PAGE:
Published: 19-08-2010, 10:23

Developmental displacement of the hip

The termdevelopmental displacement of the hip has replaced the previous more confining and incriminatory terminology congenital dislocation of the hip. Although the vast majority of idiopathic hip dislocations are recognizable at birth, a number of hips will not have sufficient clinical findings of displacement until later in the first year of life (at three to nine months). The implications of this terminology are obvious and the broader spectrum should help clarify our understanding of the evolution of hip displacement, particularly in those in which spontaneous relocation does not occur.
This condition has its origins of recognition with the ancients; Hippocrates aptly described its existence and its treatment. Current concepts of etiology focus primarily on intrauterine and extrauterine factors. Females, first-born children (pressure from strong maternal abdominal muscles), breech malposition and delivery, large body size, oligohydramnios, and genetics have all been strongly implicated as risk factors. This condition is associated with congenital muscular torticollis approximately 20 percent of the time. In those regions of the world where hip extension “strapping” and “cradleboards” are utilized on newborns, the incidence of developmental displacement of the hip occurs approximately 40–50 percent of the time. The highest risk is posed by a first-born, 4.5kg (approx. ten pound) female infant delivered by breech extraction to a primiparous mother with a family history of developmental displacement of the hip. Established dislocation at birth is nearly always associated with other disorders such as cerebral palsy, myelodysplasia, arthrogryposis and other syndromes. It is generally believed that undue pressure on the hip, combined with a lax hip joint capsule (i.e., breech) coupled with strong uterine and abdominal musculature, and large baby size, will sufficiently stretch the hip joint supports and make the hip “dislocatable.” This “dislocatability” or instability is commonly evident at birth, and determined by a series of hip examination maneuvers requiring only one to two minutes to perform.
The hip is initially examined with the baby supine and the hips flexed to 90 degrees, and with gentle but firmdownward pressure on the femurs to fix the potentially moveable pelvis to the examination table. The fingers are positioned to provide for downward pressure on the femurs and to allow for direct vision of the thighs when abduction and adduction movements are attempted. Asymmetry of the thigh creases is readily appreciated in this position, as are differences in the height of the knees (Figure 3.1).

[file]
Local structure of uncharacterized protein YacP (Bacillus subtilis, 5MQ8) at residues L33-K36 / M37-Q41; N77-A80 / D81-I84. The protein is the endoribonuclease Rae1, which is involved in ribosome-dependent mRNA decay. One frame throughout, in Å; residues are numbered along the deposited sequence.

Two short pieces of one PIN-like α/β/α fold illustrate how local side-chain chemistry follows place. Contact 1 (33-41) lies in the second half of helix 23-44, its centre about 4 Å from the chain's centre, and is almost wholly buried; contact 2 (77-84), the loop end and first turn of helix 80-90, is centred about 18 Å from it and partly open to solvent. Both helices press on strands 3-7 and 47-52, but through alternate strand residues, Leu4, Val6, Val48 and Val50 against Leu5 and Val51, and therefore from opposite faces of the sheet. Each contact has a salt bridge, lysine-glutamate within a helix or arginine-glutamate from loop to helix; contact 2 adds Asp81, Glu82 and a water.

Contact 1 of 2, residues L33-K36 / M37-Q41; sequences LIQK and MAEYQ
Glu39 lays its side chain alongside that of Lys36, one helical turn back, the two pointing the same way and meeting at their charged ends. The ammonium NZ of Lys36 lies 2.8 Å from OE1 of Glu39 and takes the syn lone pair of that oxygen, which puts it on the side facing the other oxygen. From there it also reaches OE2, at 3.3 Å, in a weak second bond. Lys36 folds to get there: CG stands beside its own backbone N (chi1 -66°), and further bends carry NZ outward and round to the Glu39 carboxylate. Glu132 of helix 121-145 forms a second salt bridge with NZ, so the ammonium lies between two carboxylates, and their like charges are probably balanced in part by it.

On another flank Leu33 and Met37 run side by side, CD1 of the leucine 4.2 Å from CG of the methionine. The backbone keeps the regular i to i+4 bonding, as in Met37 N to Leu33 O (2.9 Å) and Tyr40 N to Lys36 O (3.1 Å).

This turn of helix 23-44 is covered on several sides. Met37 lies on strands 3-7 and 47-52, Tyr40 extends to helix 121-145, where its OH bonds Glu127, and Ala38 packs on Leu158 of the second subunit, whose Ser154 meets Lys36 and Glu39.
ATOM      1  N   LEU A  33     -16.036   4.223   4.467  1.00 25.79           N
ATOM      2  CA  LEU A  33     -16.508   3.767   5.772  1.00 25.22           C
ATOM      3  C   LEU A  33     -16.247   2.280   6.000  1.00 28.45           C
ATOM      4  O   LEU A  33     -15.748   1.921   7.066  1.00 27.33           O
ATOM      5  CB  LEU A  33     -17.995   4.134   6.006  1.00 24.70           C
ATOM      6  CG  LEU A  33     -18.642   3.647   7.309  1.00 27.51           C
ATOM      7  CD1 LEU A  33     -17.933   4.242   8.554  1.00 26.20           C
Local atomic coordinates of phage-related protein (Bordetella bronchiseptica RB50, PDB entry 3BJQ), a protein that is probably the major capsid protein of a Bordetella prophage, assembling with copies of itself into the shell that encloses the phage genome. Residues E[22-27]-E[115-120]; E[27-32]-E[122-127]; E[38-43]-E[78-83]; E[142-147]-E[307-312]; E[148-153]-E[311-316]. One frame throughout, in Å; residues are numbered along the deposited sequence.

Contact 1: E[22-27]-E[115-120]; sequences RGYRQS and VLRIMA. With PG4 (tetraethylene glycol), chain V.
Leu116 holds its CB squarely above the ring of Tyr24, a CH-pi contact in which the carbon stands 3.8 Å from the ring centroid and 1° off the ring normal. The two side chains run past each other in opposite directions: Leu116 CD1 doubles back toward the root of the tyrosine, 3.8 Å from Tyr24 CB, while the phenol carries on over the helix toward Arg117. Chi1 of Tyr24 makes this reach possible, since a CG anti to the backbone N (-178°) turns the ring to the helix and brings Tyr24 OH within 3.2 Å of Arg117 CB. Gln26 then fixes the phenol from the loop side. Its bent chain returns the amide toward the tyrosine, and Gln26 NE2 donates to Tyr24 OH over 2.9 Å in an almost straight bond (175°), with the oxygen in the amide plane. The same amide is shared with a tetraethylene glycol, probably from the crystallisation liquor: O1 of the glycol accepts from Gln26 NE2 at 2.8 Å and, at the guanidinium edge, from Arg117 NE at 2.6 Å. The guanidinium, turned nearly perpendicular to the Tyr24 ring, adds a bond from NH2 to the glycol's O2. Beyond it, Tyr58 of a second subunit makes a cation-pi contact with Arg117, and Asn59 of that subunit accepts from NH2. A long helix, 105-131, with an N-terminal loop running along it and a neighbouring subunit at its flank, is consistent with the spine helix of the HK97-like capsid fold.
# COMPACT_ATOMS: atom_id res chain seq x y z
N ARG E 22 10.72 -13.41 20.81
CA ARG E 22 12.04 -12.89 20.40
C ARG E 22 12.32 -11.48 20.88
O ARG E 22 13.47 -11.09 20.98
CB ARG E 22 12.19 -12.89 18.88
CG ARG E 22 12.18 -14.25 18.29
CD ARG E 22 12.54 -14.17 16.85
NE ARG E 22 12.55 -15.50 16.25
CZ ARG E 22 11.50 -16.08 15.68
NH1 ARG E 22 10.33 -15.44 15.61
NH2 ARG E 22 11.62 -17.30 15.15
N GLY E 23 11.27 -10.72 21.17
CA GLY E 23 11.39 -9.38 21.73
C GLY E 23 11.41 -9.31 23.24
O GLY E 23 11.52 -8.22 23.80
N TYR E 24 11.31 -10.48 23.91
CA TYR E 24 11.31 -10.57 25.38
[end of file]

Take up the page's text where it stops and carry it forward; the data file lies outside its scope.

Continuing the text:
Developmental displacement of the hip

Figure 3.1. The unequal knee heights and asymmetric skin folds in the thigh, seen in developmental displacement of the hip.

The thighs are then gently and slowly parted (abducted with the middle or ring fingers palpating the greater trochanters). In unstable but “reducible” hips a discernible “clunk” will often be discerned in the neonate but commonly may recede to a “click” over the ensuing few months and then eventually disappear. This easily recognizable “clunk” is termed Ortolani’s sign (Figure 3.2).
Developmental displacement of the hip

Figure 3.2. The technique of eliciting Ortolani’s sign.

The later discernible “click” obtained in near full abduction is usually a sign that the acetabular labrum has not firmly attached and stabilized, but is a sign of improved stability. If a true dislocation is evident, abduction will be clearly limited, as the head will not enter into the acetabular confines with attempts at reduction. A positive Barlow sign is actually a provocative dislocation or subluxation test, and is elicited using the thumb and fingers to laterally move the femoral head out of the acetabular confines by lateral pressure of the inner aspect of the thigh (Figure 3.3).
Developmental displacement of the hip

Figure 3.3. The technique of performing the Barlow maneuver.

A discernible “clunk” or “click” will be readily appreciated. Perhaps the most valuable sign of hip instability (subluxation or dislocation) is the “pistoning” or “telescoping” sign. It is generally elicited by stabilizing the pelvis with one hand firmly against the anterior iliac spine, grasping the femur in the other hand, then “pumping” downward and upward in a vertical direction with the hip flexed to 90 degrees (Figure 3.4).
Developmental displacement of the hip

Figure 3.4. The technique of producing “telescoping” or “pistoning.”

The femur will glide up and down within the soft tissue envelope of the thigh and independent of the stable pelvis. As the femur glides within the soft tissue envelope, the pelvis remains fixed with each up and down thrust. A positive “telescoping” sign always reflects hip joint instability. It is imperative that the novice clinically examines as many hips as possible during residency training, as there can never be too many opportunities. The skills achieved in examination are the product of many clinical examinations of both normal and abnormal hips. As the child approaches six months of age, dislocation may lead to an adduction contracture, and reduction of the hip becomes much more difficult with the disappearance of the Ortolani sign. Diagnosis in the ambulatory child should be much easier with shortening, limp, and telescoping more obvious.

The natural history or evolution of a displaced hip in infancy has been the topic of considerable investigation and commentary. Most people agree that there is a tremendous tendency for the hip to stabilize spontaneously, with a likelihood of 85–90 percent of all hips achieving stabilization by 9–10 months of age. Unfortunately, we are presently unable to predict which hips will stabilize, and we are left with 10–15 percent who will remain with varying degrees of hip malpositioning, including even frank dislocation. The future of hip joint function appears directly related to the early recognition of this problem. Careful hip examination should take place from birth to one year of age at regular intervals.